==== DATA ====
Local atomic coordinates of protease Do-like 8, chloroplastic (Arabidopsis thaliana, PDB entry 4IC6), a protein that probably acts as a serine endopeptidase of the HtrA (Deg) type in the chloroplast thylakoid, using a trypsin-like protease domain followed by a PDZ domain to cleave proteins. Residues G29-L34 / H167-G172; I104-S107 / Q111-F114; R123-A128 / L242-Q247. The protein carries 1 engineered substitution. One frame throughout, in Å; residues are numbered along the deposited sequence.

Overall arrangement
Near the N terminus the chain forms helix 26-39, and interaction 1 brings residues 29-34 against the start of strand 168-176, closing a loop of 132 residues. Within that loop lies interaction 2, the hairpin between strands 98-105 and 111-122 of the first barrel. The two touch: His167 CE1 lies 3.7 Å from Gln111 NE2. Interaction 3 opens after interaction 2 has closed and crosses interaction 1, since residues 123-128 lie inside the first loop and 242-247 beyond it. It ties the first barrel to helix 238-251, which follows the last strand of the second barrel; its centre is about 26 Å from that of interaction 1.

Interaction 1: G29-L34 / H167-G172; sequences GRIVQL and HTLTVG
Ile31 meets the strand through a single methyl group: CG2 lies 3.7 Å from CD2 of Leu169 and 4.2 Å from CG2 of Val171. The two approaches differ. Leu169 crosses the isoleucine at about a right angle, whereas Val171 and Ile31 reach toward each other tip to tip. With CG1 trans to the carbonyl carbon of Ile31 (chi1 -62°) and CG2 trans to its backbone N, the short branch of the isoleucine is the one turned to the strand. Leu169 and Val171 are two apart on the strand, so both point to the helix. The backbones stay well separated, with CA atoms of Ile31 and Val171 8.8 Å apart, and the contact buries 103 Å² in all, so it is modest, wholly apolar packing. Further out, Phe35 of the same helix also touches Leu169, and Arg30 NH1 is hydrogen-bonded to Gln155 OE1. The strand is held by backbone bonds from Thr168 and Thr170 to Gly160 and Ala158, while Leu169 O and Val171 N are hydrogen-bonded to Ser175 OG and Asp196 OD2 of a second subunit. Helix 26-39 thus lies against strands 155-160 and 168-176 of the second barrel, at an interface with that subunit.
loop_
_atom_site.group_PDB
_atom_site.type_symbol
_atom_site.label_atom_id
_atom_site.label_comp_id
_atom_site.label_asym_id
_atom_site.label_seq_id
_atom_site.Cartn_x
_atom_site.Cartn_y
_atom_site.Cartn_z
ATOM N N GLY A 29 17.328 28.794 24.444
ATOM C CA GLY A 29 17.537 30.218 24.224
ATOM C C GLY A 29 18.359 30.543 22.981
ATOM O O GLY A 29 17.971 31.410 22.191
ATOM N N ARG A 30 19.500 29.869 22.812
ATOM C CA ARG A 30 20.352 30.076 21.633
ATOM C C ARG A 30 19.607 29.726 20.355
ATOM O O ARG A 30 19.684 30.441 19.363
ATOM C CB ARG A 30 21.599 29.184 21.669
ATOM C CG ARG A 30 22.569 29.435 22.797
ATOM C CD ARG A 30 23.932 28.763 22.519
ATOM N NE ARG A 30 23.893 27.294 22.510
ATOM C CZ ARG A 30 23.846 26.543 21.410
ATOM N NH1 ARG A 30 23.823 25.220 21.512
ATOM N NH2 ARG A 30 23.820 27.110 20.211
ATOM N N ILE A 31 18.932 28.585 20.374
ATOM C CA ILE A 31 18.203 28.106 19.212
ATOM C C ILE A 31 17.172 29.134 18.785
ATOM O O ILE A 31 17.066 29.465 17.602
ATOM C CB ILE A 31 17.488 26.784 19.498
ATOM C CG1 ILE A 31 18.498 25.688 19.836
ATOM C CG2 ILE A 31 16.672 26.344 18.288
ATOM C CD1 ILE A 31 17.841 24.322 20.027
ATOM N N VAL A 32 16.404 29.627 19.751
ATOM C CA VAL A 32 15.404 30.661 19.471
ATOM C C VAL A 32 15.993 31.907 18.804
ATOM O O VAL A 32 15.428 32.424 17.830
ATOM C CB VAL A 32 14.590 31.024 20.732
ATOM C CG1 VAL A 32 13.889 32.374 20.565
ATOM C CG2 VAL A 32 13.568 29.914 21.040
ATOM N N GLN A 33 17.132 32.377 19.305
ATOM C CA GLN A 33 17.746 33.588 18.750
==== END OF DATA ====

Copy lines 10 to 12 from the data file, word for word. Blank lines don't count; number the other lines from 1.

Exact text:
_atom_site.label_comp_id
_atom_site.label_asym_id
_atom_site.label_seq_id